The use of a U-shaped core with an exciter coil wound about a portion of the core to activate adhesive carrying devices is a highly efficient system. The legs of the core preferably abut the upper surface of an adhesive carrying device so that the device completes a magnetic flux circuit between the legs of the core thereby creating heat in the device by eddy currents and a hysteresis effect. The heat created in the device is conducted to the adhesive layer to raise it to its activating temperature and thus secure the device to a primary work surface. Since the flux density created in the fastener device is a critical parameter in achieving efficient heating, the device and the end faces of the core must be properly and carefully aligned to maximize the flux density and, of course, minimize the heat losses in the system. A proper bond also requires a sufficient amount of pressure applied to the device to insure that a proper wetting action exists between the faying surfaces of the device and the work surface. It, therefore, becomes advantageous to use the U-shaped core as a pressure applying instrument as well as a heat generating instrument. Since the maximum utilization of adhesive and metal in an adhesive fastening device requires that the adhesive layer be closely adjacent to the margins of the device, the application of force on the device by the core during heating could cause adhesive to be forced outwardly toward the periphery of the device and into engagement with the end faces of the core. Such adhesive deposits on the core will harmfully affect subsequent similar applications because the end faces will not be capable of maintaining the close, critical spacing between the device to be heated and the end face. Such a spacing is directly related to the flux density and the heat created in the device and should be critically controlled.
It is, therefore, an object of the invention to provide an adhesive fastening device with structure that will permit a U-shaped core to apply pressure to the device during the heating thereof without harming the end surface of the core.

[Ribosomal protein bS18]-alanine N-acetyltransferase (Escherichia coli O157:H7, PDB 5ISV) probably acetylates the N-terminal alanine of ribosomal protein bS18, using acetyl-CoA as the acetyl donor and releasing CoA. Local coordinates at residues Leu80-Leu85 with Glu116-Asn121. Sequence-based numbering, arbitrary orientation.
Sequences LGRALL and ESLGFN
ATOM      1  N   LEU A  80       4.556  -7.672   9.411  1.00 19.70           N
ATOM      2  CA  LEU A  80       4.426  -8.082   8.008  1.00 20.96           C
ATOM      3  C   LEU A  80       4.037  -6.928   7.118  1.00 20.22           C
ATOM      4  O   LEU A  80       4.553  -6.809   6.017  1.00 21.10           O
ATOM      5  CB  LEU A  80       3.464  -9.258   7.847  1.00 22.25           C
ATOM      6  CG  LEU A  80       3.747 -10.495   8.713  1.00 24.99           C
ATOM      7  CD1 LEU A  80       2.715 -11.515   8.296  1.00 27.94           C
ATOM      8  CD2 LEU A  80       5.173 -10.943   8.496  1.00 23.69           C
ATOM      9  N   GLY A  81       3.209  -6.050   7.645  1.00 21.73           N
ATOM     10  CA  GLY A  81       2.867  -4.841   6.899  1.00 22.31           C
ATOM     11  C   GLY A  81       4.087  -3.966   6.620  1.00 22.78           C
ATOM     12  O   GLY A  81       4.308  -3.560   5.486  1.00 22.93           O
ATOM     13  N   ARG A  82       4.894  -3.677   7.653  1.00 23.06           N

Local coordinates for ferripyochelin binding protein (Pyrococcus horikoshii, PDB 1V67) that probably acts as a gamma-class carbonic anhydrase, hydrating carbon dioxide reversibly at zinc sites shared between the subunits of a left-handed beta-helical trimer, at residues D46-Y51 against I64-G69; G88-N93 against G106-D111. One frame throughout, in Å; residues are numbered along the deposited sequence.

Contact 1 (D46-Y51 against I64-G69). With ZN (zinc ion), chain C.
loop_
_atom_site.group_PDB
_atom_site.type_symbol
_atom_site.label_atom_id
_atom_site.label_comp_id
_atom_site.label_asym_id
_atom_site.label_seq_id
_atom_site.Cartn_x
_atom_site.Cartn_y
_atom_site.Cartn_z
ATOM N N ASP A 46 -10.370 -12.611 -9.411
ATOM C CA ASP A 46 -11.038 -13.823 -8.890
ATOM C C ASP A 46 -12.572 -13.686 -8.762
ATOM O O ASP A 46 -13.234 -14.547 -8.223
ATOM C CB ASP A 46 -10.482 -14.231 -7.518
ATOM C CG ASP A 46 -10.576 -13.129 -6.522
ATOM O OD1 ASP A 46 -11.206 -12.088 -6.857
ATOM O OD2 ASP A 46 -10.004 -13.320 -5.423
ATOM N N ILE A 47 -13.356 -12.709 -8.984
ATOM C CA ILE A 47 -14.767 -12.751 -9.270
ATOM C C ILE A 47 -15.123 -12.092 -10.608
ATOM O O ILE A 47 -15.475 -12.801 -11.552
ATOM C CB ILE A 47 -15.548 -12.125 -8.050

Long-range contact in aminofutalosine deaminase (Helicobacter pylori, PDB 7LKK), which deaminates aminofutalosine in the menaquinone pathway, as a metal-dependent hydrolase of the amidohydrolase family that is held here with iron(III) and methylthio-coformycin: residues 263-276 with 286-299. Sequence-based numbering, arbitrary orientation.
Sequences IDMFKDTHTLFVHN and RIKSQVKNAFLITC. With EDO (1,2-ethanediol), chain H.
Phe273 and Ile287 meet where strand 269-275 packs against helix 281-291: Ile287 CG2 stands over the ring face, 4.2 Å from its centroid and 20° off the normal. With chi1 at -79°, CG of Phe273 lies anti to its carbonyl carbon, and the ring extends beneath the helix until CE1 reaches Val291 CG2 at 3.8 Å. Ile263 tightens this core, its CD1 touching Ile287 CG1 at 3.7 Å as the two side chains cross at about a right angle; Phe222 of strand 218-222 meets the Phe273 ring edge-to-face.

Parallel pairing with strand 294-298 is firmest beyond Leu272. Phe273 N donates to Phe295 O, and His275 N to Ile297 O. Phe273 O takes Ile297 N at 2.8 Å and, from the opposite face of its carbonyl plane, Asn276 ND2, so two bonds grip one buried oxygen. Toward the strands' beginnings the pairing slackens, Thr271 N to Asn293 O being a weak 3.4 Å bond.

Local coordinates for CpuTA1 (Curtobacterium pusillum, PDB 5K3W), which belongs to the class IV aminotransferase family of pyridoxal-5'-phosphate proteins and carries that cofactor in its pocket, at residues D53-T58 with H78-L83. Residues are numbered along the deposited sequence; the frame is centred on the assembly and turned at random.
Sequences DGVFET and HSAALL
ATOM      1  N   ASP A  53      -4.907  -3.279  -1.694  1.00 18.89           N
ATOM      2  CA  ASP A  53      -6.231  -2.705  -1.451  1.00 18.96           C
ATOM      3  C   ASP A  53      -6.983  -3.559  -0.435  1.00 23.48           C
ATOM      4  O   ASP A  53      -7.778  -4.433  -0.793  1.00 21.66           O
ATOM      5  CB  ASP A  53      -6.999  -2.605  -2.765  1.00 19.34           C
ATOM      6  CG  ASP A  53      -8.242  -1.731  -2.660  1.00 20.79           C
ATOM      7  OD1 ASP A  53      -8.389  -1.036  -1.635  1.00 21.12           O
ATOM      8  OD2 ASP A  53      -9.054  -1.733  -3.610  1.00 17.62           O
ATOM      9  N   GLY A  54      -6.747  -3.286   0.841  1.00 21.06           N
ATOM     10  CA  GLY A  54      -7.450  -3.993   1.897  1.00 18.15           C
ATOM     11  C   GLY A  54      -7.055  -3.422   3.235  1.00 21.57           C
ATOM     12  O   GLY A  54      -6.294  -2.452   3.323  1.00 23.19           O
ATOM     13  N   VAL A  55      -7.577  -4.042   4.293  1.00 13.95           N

Still another object of the invention is to provide an adhesive fastening device with a means to accurately align the device with the end faces of an associated U-shaped core.
The above and other objects and advantages of the invention are fulfilled by an adhesive fastening device basically comprising a flat base having a pair of side marginal edges upturned so as to form parallel flanges. The flanges will extend a short distance perpendicularly to the base and preferably a distance not substantially greater than the thickness of the base. A secondary attachment means is, preferably integrally, formed on the base. This secondary means may take the form of an upstanding threaded stud, to permit subsequent fastening of a secondary workpiece to the fastening device after the adhesive fastener has been secured to the primary work surface. The upstanding flanges serve two important purposes in an attachment system utilizing a U-shaped core. Firstly, they provide means to carefully and predicably orient the device with the end surfaces of a core. This is accomplished, in a preferred embodiment, with an orienting structure having slots designed to register with the flanges and which are fixedly secured to the core so that the upturned edges are aligned with and abut the end surfaces of the core. Secondly, the edges provide a slight spacing between the adhesive layer and the region of abutting contact between the core and the device to minimize the probability that adhesive will flow outwardly from the perimeter of the device and into contact with end faces.